“Preventing big Internet Service Providers from unfairly discriminating against content online is a victory, but allowing communities to be the owners and stewards of their own broadband networks is a watershed moment that will serve as a check against the worst abuses of the cable monopoly for decades to come.”

The FCC decision sets an historic precedent for towns working to offer municipal broadband networks in twenty states that have enacted limits or bans on local governments building, owning, or even partnering to give local businesses and residents a choice in high speed Internet access. Three-quarters of Americans currently have either no broadband or no choice of their Internet provider. 

Christopher Mitchell, the Director of Community Broadband Networks at the Institute for Local Self-Reliance, has traveled to over 20 states and spoken with over 100 community groups looking to provide high-quality Internet for their residents. He has also advised members of the FCC on related telecommunications issues in the lead-up to the decision.

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Posted February 24, 2015 by Lisa Gonzalez

This event was cancelled when Reddit chose not to list it on the calendar. We will be happy to do an AMA if there is sufficient interest in the future.

On February 26th, from 6 - 7 p.m. EST, join Chris on Reddit for an Ask Me Anything forum. We encourage you to chat in with your questions. He is ready to answer all your inquiries about municipal networks, community broadband, and the FCC action expected that day.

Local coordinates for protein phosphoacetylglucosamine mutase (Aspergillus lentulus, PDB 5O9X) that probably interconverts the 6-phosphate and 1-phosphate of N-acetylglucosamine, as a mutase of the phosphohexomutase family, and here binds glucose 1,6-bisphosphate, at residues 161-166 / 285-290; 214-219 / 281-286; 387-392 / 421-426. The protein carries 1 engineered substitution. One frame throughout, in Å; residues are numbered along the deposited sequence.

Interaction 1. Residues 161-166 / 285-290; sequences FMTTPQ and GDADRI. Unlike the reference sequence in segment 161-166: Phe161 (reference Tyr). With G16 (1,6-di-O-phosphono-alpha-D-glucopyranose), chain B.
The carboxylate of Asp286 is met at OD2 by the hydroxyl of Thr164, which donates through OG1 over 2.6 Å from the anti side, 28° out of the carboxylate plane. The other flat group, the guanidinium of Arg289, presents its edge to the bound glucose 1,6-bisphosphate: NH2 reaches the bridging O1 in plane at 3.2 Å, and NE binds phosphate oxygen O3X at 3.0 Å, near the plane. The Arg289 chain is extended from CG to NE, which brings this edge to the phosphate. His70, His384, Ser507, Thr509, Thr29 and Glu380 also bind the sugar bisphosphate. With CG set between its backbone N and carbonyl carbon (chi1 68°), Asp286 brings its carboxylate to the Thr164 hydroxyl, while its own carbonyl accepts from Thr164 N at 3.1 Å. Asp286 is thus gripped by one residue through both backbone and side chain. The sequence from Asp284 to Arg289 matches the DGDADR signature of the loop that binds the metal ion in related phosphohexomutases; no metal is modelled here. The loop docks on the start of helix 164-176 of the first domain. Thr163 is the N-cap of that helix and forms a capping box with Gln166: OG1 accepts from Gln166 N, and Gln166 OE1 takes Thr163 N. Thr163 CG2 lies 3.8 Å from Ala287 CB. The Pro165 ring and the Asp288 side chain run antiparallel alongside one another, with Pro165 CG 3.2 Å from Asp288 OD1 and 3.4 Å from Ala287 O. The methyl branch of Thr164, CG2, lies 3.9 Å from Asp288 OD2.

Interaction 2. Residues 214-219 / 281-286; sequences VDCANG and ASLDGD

As our readers know, the FCC anticipates rendering a vote on Docket 14-28, Protecting and Promoting the Open Internet. First on the agenda, however, will be the Chattanooga and Wilson petitions. If the Commission decides in favor of allowing these cities to expand despite Tennessee and North Carolina barriers, as Chairman Tom Wheeler has advocated, state barriers prohibiting or discouraging local telecommunications authority may be on the way out.

Chris will have front row seat at the FCC proceedings, so get your questions ready! We will update this post with the link to our AMA when it is ready. In the meantime, start thinking up questions!

Posted February 23, 2015 by Rebecca Toews

Chris Mitchell spoke on TPR’s “The Source” about FCC Chairman Tom Wheeler’s support of Title II reclassification and future prospects for networks like The San Antonio Area Broadband Network (SAABN). 

Guests discussed how TV and Cable Lobbyists were able to create barriers to networks, whether the FCC has the power to preempt rules that limit competition, and why telecom giants like Comcast should not be able to make certain deals or degrade Internet speeds based on whether content providers pay extra money.

San Antonio was one of the founding members of Next Century Cities and has been working to link major institutions and the city’s medical center through CPS Energy’s existing fiber.

Listen to the interview:

Posted February 21, 2015 by Rebecca Toews

Minnesota Public Radio’s Daily Circuit (MPR) interviewed Chris about President Obama’s recent endorsment to end restrictions on states that limit local broadband authority. Chris and Danna Mackenzie, executive director of the Minnesota Office of Broadband Development, answered questions about what Obama’s announcement means for faster, cheaper, more reliable Internet for consumers. 

Chris explained that it’s great to see federal government “getting it right” and championing the rights of local governments. He also discredits the argument about public money for Internet networks, and addresses why municipal approaches offer some of the wisest and most efficient use of taxpayer dollars.

You can listen to a 3-minute clip in the audio player below, or click the link to hear the entire interview: http://www.mprnews.org/story/2014/11/13/daily-circuit-net-neutrality

 

Posted February 20, 2015 by Rebecca Toews

Last fall, MPR's "Daily Circuit" interviewed Chris regarding President Obama’s net neutrality plan and how it could shape the future of the Internet.